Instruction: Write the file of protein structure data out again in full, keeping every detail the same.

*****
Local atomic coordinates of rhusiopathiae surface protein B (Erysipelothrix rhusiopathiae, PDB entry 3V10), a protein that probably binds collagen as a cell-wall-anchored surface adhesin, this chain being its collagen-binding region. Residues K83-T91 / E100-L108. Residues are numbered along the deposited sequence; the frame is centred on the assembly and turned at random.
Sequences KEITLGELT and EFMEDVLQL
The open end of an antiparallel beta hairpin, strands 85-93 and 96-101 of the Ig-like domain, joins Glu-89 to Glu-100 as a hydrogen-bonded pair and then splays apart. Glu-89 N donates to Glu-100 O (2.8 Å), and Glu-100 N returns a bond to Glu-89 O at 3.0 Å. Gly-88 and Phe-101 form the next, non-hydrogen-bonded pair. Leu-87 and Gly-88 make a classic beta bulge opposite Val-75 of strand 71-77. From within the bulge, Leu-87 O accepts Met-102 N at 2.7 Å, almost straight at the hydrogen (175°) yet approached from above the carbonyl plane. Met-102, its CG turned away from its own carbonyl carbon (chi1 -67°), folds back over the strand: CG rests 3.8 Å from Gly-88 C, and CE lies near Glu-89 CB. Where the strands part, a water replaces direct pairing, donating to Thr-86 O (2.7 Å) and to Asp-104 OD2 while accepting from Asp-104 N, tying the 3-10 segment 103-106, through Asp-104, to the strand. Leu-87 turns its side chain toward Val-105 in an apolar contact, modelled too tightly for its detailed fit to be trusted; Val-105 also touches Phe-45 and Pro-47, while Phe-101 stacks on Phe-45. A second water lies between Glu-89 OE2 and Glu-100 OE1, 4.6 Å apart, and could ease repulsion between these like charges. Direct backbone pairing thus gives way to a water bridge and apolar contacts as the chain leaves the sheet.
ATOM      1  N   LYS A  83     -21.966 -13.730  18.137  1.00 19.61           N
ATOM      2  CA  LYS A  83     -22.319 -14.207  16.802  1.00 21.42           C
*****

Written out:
Local atomic coordinates of rhusiopathiae surface protein B (Erysipelothrix rhusiopathiae, PDB entry 3V10), a protein that probably binds collagen as a cell-wall-anchored surface adhesin, this chain being its collagen-binding region. Residues K83-T91 / E100-L108. Residues are numbered along the deposited sequence; the frame is centred on the assembly and turned at random.
Sequences KEITLGELT and EFMEDVLQL
The open end of an antiparallel beta hairpin, strands 85-93 and 96-101 of the Ig-like domain, joins Glu-89 to Glu-100 as a hydrogen-bonded pair and then splays apart. Glu-89 N donates to Glu-100 O (2.8 Å), and Glu-100 N returns a bond to Glu-89 O at 3.0 Å. Gly-88 and Phe-101 form the next, non-hydrogen-bonded pair. Leu-87 and Gly-88 make a classic beta bulge opposite Val-75 of strand 71-77. From within the bulge, Leu-87 O accepts Met-102 N at 2.7 Å, almost straight at the hydrogen (175°) yet approached from above the carbonyl plane. Met-102, its CG turned away from its own carbonyl carbon (chi1 -67°), folds back over the strand: CG rests 3.8 Å from Gly-88 C, and CE lies near Glu-89 CB. Where the strands part, a water replaces direct pairing, donating to Thr-86 O (2.7 Å) and to Asp-104 OD2 while accepting from Asp-104 N, tying the 3-10 segment 103-106, through Asp-104, to the strand. Leu-87 turns its side chain toward Val-105 in an apolar contact, modelled too tightly for its detailed fit to be trusted; Val-105 also touches Phe-45 and Pro-47, while Phe-101 stacks on Phe-45. A second water lies between Glu-89 OE2 and Glu-100 OE1, 4.6 Å apart, and could ease repulsion between these like charges. Direct backbone pairing thus gives way to a water bridge and apolar contacts as the chain leaves the sheet.
ATOM      1  N   LYS A  83     -21.966 -13.730  18.137  1.00 19.61           N
ATOM      2  CA  LYS A  83     -22.319 -14.207  16.802  1.00 21.42           C